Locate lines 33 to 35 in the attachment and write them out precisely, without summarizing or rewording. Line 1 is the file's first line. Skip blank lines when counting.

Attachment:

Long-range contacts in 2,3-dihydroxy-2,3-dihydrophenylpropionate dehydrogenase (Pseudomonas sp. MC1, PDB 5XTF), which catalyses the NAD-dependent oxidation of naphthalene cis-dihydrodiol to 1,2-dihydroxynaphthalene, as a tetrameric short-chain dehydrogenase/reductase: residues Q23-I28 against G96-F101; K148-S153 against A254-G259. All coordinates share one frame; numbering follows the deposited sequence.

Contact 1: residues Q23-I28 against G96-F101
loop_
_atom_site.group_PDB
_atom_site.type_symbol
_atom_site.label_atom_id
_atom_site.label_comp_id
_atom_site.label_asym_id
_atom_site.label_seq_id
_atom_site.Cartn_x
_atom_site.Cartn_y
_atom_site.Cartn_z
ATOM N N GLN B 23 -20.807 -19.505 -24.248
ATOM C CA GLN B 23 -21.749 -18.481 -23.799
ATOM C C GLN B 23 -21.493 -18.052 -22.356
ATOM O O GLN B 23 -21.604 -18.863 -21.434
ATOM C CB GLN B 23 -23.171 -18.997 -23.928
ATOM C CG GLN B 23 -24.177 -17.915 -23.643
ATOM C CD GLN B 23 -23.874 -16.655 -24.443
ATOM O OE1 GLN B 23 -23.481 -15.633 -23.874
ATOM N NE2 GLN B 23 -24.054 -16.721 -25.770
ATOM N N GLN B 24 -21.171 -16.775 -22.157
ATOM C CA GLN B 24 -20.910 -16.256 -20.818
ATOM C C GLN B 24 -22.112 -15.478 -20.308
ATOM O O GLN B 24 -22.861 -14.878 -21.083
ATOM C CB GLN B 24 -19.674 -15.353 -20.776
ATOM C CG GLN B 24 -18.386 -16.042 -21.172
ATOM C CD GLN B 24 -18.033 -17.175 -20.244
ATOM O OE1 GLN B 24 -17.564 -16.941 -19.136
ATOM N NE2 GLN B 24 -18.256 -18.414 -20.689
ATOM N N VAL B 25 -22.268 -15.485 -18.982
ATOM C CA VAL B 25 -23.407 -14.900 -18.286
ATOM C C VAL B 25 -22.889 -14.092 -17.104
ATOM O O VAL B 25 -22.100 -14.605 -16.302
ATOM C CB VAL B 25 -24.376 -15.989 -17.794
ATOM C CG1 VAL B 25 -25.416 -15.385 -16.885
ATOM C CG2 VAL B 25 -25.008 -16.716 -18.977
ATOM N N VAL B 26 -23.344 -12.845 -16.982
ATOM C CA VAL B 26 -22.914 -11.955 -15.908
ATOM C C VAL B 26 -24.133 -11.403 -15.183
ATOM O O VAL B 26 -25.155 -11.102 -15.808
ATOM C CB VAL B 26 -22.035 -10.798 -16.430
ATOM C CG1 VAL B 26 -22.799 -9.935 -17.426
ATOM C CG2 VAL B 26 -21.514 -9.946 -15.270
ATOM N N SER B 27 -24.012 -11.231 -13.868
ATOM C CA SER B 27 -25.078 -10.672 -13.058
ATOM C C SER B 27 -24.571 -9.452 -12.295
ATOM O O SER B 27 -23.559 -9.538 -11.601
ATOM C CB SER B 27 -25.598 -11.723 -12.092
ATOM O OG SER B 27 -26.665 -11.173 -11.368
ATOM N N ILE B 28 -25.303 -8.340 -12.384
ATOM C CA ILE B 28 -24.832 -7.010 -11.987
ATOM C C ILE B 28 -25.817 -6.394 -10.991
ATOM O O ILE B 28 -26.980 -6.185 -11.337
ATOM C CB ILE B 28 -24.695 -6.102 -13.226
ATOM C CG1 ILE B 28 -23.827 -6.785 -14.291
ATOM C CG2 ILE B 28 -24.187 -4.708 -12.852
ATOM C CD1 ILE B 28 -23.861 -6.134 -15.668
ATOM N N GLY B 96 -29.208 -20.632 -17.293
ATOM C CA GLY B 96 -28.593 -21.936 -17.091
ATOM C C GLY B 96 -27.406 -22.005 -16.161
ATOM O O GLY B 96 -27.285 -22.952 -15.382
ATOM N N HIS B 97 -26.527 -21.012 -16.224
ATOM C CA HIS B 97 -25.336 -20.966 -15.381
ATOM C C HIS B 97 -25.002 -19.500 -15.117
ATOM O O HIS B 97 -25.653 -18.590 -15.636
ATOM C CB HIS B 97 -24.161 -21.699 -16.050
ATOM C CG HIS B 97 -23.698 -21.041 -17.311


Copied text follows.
ATOM C C VAL B 25 -22.889 -14.092 -17.104
ATOM O O VAL B 25 -22.100 -14.605 -16.302
ATOM C CB VAL B 25 -24.376 -15.989 -17.794